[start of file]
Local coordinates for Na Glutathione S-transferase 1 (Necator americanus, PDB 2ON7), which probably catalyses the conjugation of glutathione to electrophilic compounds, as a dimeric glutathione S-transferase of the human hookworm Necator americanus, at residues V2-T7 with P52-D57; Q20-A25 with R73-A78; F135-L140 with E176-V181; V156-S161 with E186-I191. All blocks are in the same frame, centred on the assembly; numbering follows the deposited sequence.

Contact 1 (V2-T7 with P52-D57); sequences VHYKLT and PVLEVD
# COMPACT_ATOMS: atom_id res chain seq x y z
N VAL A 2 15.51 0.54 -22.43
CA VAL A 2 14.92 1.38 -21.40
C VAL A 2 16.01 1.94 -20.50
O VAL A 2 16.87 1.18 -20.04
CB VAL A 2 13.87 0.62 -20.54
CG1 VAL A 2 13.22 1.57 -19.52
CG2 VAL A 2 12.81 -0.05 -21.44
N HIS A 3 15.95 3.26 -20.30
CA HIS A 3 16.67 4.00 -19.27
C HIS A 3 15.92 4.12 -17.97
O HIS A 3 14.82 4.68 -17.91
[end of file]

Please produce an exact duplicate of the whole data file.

Local coordinates for Na Glutathione S-transferase 1 (Necator americanus, PDB 2ON7), which probably catalyses the conjugation of glutathione to electrophilic compounds, as a dimeric glutathione S-transferase of the human hookworm Necator americanus, at residues V2-T7 with P52-D57; Q20-A25 with R73-A78; F135-L140 with E176-V181; V156-S161 with E186-I191. All blocks are in the same frame, centred on the assembly; numbering follows the deposited sequence.

Contact 1 (V2-T7 with P52-D57); sequences VHYKLT and PVLEVD
# COMPACT_ATOMS: atom_id res chain seq x y z
N VAL A 2 15.51 0.54 -22.43
CA VAL A 2 14.92 1.38 -21.40
C VAL A 2 16.01 1.94 -20.50
O VAL A 2 16.87 1.18 -20.04
CB VAL A 2 13.87 0.62 -20.54
CG1 VAL A 2 13.22 1.57 -19.52
CG2 VAL A 2 12.81 -0.05 -21.44
N HIS A 3 15.95 3.26 -20.30
CA HIS A 3 16.67 4.00 -19.27
C HIS A 3 15.92 4.12 -17.97
O HIS A 3 14.82 4.68 -17.91